RPT-INSIGHT-Killing the goose: Why Indian exports need more than a cheap rupee

Mon Sep 9, 2013 11:03pm EDT

By Manoj Kumar and Frank Jack Daniel
    NEW DELHI, Sept 10 (Reuters) - The upside of the Indian
rupee's slump is an export boom that sets the economy straight,
right? Wrong.
    Prime Minister Manmohan Singh echoed classical economic
theory when he told parliament last month that the
plunging rupee, which has lost 18 percent against the dollar
since selling pressure picked up in May, would spur exports and
discourage imports.
    Some industries are bracing for a depreciation bonanza
and exports are already climbing. They rose at a double-digit
pace over a year earlier in the last two months, but for a hosts
of reasons, Asia's third-largest economy is unlikely to see the
sort of sustained export-led revival that nursed the Tiger
economies to the east back to health after the 1997 crisis
decimated their currencies.
    A multitude of stumbling blocks mean that exporters, from
farmers to factory owners, are ill-placed to reap the benefits
of the rupee's slide: bad news for policymakers and investors
looking for a silver lining in India's worst economic slump in
20 years. These hurdles range from erratic taxes throttling
special export zones to a cash crunch and clogged ports.
    "Notwithstanding the rupee depreciation, relatively high
inflation and infrastructural deficits continue to raise the
costs of production and constrain the ramping-up of exports,"
said Aditi Nayar, an economist at the rating agency ICRA, an arm
of the Credit Rating Agency Moody's Investors Service.
    "With only a moderate improvement in demand conditions in
key destinations such as the U.S. and Europe over the last six
months, foreign buyers will attempt to squeeze the margins being
earned by Indian exporters," she said.
    To make things worse, a dependence on imports for 80 percent
of India's oil needs plus a growing chunk of the coal keeping
the lights on will limit the cheaper rupee's ability to reduce
the world's third-largest current account deficit.
    Imports weigh heavily on Indian exporters too.
    Take the country's two main exports, petrochemical products
and jewellery, which together accounted for nearly a quarter of
India's $450 billion overseas sales last year. They are mostly
made with oil and gold, India's top two imports, which also cost
more now because of the rupee's diminished purchasing power.
    Manufacturing suffers for the same reason: parts used in
Indian car plants and factories assembling electronics largely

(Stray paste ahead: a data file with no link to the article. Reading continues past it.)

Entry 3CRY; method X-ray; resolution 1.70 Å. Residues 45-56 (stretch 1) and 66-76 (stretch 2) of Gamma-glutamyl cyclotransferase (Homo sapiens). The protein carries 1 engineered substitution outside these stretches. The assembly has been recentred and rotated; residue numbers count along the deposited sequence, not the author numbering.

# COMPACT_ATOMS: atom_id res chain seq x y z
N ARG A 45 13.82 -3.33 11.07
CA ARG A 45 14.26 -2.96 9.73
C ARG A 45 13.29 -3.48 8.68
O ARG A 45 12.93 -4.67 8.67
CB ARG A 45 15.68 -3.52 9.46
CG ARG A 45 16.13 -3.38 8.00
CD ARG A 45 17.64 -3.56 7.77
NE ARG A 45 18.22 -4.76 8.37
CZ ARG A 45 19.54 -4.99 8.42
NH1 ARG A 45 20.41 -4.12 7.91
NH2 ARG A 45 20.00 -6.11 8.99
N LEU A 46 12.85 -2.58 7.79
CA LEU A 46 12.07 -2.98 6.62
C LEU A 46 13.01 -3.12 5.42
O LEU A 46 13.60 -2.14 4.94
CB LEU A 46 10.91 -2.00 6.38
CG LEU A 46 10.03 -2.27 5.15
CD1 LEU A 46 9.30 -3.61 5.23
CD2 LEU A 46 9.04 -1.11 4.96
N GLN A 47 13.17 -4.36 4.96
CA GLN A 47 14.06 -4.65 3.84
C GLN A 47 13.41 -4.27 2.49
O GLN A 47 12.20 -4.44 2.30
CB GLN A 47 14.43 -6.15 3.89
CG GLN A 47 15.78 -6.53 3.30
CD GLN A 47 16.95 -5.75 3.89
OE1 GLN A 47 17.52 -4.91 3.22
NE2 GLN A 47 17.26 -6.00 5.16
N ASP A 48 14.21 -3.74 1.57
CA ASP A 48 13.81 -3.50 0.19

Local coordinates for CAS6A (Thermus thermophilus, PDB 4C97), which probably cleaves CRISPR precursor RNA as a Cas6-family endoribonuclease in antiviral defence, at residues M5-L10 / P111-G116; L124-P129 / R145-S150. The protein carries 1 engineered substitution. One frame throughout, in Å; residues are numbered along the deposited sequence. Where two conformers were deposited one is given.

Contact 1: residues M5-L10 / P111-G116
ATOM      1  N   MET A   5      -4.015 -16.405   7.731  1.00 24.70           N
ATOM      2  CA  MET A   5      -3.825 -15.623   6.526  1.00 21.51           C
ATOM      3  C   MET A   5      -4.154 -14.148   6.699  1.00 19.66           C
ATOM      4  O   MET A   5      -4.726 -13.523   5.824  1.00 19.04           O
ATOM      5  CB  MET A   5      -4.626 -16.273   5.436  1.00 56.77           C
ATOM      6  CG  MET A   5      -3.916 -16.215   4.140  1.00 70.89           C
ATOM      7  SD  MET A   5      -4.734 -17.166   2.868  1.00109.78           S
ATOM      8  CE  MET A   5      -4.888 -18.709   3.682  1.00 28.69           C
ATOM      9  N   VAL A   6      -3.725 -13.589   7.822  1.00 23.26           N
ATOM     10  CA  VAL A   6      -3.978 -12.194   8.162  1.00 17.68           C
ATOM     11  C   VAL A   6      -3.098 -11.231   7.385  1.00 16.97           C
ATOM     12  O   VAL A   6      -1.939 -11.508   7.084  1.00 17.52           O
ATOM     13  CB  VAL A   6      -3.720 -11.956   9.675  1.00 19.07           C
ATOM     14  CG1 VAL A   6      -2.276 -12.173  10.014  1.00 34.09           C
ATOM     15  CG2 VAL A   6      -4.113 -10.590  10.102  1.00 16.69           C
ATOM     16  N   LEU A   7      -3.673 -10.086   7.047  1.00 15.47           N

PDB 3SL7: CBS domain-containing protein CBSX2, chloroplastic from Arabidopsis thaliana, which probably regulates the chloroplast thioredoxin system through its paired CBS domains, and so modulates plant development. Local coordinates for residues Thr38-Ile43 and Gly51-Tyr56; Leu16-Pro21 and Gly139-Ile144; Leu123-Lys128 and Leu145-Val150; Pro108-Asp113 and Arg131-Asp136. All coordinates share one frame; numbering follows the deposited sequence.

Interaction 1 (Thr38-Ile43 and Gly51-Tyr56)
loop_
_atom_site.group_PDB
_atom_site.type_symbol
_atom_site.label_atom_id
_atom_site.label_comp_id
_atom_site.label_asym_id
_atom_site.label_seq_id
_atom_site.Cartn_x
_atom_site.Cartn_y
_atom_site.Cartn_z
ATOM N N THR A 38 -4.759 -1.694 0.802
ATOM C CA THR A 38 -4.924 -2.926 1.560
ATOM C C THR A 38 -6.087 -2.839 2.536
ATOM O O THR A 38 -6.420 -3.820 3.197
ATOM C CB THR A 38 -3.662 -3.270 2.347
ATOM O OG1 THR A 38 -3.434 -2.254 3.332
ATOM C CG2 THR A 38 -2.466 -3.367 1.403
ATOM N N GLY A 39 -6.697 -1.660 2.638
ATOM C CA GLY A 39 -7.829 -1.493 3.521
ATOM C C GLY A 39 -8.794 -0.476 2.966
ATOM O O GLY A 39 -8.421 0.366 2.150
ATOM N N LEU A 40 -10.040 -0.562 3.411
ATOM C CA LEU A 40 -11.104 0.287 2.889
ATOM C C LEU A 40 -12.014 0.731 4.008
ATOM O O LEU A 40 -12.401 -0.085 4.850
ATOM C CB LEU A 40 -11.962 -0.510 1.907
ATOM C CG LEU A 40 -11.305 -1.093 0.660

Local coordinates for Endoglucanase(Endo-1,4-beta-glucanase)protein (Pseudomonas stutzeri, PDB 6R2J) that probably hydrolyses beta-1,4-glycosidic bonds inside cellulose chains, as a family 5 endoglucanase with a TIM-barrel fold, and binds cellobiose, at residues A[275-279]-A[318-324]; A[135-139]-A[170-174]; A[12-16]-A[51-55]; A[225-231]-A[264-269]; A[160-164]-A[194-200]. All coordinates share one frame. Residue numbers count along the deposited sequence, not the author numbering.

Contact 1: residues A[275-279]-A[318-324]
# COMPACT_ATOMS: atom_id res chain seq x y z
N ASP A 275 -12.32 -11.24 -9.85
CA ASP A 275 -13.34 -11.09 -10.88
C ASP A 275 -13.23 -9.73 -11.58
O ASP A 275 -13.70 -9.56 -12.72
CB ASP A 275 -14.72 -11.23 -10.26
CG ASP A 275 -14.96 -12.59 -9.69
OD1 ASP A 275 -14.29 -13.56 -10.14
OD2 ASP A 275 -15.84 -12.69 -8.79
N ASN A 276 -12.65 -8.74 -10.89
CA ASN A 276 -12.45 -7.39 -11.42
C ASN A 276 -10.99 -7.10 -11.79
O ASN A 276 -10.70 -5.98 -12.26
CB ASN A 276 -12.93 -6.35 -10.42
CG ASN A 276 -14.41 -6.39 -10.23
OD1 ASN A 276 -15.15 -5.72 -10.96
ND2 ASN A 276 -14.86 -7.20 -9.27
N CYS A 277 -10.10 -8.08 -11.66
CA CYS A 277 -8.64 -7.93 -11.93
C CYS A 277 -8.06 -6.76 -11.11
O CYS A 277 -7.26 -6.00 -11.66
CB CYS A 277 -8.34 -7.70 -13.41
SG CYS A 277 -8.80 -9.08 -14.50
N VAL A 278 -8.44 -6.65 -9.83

come from overseas, pressuring margins when the rupee drops.
    Hyundai Motor India Ltd, the country's leading car exporter,
is bracing for some price pain. Its finance and corporate
affairs director, R. Sethuraman, told Reuters the rupee would
not help exports for long, if at all.
    "Rupee depreciation has a limited advantage, and that too
only in the short term. Continuous depreciation will have a
reverse impact on pricing in the export market and an adverse
impact on input costs," he said.
 
 
    
    India's Motor City of Chennai, near the country's southern
tip, is an example of the stumbling blocks preventing exporters
from exploiting rupee weakness. The city is plagued by power
cuts, so manufacturers rely on expensive onsite generation.
Chennai port is so congested that trucks often spend three days
driving just 30 km (19 miles) from the factory district to the
port. A long-mooted expressway is delayed.
    Chennai's story is repeated across India. The boom during
the last decade was not matched by increased infrastructure, so
traders struggle to get their products to cargo ships on time.
Blackouts raise everybody's costs.
    After authorities shut down mines two years ago largely to
clamp down on illegal mining, iron ore exports fell from $6
billion to almost nothing. India's agricultural exports, swelled
by a bumper monsoon harvest, are limited by a global glut,
quality issues and government price restrictions.
    "We are sitting on a mountain of sugar. We can export 4-5
million tonnes, but we are struggling to sign deals for a few
thousand tonnes," said trader Kamal Jain. "There has been a drop
in currencies of other countries as well, like Brazil."
    
    LITTLE ITALY, VERY LITTLE
    Perhaps most damaging is the government's thirst for
revenue. The need for income to meet tough fiscal targets is